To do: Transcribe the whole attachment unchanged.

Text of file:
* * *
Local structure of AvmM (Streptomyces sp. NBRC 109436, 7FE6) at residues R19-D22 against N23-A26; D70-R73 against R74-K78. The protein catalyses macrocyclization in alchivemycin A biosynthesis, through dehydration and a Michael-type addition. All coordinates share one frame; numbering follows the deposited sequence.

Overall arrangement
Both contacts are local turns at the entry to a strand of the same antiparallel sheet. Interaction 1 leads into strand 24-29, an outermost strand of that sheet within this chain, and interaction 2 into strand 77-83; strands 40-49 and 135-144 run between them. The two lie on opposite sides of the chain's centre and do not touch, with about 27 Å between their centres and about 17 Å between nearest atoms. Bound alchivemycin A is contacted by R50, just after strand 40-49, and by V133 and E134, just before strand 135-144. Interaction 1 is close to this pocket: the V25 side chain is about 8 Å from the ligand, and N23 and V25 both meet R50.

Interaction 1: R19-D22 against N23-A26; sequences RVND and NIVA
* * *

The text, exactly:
Local structure of AvmM (Streptomyces sp. NBRC 109436, 7FE6) at residues R19-D22 against N23-A26; D70-R73 against R74-K78. The protein catalyses macrocyclization in alchivemycin A biosynthesis, through dehydration and a Michael-type addition. All coordinates share one frame; numbering follows the deposited sequence.

Overall arrangement
Both contacts are local turns at the entry to a strand of the same antiparallel sheet. Interaction 1 leads into strand 24-29, an outermost strand of that sheet within this chain, and interaction 2 into strand 77-83; strands 40-49 and 135-144 run between them. The two lie on opposite sides of the chain's centre and do not touch, with about 27 Å between their centres and about 17 Å between nearest atoms. Bound alchivemycin A is contacted by R50, just after strand 40-49, and by V133 and E134, just before strand 135-144. Interaction 1 is close to this pocket: the V25 side chain is about 8 Å from the ligand, and N23 and V25 both meet R50.

Interaction 1: R19-D22 against N23-A26; sequences RVND and NIVA